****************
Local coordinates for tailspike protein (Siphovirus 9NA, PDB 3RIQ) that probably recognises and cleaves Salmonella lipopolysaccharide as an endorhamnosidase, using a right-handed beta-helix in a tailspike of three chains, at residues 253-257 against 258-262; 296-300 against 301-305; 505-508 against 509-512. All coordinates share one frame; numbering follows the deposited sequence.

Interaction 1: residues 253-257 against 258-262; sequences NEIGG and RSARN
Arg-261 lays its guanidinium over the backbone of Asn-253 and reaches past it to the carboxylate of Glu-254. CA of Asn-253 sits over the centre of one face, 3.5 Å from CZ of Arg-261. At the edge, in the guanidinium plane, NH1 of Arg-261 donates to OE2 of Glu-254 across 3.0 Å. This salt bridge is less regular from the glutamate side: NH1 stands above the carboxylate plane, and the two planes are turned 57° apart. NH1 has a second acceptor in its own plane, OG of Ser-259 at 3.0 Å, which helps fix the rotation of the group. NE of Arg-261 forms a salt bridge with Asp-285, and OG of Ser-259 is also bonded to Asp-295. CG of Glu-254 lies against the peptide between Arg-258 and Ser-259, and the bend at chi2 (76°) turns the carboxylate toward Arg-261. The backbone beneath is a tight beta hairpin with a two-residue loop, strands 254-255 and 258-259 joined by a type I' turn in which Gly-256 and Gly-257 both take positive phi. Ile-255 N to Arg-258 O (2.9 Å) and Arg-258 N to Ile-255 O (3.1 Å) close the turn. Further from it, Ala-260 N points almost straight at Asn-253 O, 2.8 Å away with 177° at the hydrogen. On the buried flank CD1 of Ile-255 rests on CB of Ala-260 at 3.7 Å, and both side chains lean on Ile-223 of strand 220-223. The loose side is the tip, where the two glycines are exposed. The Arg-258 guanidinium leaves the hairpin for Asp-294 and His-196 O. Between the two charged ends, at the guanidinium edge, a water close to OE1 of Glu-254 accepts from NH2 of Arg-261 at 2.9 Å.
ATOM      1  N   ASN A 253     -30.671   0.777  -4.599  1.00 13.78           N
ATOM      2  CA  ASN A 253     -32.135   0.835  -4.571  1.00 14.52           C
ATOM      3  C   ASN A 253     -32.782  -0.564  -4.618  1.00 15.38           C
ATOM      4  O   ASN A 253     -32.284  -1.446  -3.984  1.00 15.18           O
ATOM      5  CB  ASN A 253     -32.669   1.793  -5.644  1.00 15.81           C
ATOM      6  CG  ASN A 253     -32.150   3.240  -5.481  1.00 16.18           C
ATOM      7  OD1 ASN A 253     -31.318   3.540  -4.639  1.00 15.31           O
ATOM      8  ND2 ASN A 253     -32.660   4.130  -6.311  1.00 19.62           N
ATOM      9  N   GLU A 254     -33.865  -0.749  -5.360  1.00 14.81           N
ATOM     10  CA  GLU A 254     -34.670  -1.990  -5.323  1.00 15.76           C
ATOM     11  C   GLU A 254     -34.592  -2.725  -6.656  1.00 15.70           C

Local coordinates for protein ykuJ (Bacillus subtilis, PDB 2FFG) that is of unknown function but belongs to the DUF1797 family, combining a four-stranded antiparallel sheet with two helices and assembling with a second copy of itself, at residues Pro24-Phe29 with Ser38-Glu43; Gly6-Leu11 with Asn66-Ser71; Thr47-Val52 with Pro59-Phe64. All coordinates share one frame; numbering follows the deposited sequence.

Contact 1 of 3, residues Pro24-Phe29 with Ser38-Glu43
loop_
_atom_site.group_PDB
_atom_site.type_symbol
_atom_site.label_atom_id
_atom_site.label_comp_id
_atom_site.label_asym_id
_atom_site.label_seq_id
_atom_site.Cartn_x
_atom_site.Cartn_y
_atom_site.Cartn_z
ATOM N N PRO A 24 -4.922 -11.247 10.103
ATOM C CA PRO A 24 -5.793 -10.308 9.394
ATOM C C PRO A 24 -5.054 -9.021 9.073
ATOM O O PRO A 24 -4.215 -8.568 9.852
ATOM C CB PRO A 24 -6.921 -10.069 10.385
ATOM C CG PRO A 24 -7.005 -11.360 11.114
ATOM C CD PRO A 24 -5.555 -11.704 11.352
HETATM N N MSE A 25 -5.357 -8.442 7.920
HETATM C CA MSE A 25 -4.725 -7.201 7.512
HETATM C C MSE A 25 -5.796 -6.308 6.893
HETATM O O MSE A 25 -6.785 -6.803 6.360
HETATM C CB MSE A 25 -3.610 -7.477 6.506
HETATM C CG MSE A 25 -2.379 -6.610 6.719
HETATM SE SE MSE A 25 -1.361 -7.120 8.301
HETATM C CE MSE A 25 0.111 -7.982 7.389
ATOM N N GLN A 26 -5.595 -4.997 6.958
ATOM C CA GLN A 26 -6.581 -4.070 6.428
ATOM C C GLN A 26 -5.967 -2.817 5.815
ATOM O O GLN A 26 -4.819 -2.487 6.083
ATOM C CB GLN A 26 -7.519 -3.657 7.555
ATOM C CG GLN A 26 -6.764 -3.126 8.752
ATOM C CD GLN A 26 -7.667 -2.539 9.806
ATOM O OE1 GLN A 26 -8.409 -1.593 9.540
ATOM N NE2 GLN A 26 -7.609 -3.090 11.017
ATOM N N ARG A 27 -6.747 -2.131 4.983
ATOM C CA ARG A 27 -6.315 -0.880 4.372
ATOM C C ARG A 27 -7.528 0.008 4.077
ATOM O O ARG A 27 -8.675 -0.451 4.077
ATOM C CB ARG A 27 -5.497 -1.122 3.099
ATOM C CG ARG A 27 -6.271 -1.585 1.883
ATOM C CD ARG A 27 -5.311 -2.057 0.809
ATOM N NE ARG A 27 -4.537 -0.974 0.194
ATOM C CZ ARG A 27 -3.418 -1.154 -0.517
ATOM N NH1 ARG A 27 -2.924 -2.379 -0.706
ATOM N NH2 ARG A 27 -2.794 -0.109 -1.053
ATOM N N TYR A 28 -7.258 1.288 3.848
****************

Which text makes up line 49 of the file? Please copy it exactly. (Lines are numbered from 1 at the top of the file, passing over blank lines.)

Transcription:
ATOM O OE1 GLN A 26 -8.409 -1.593 9.540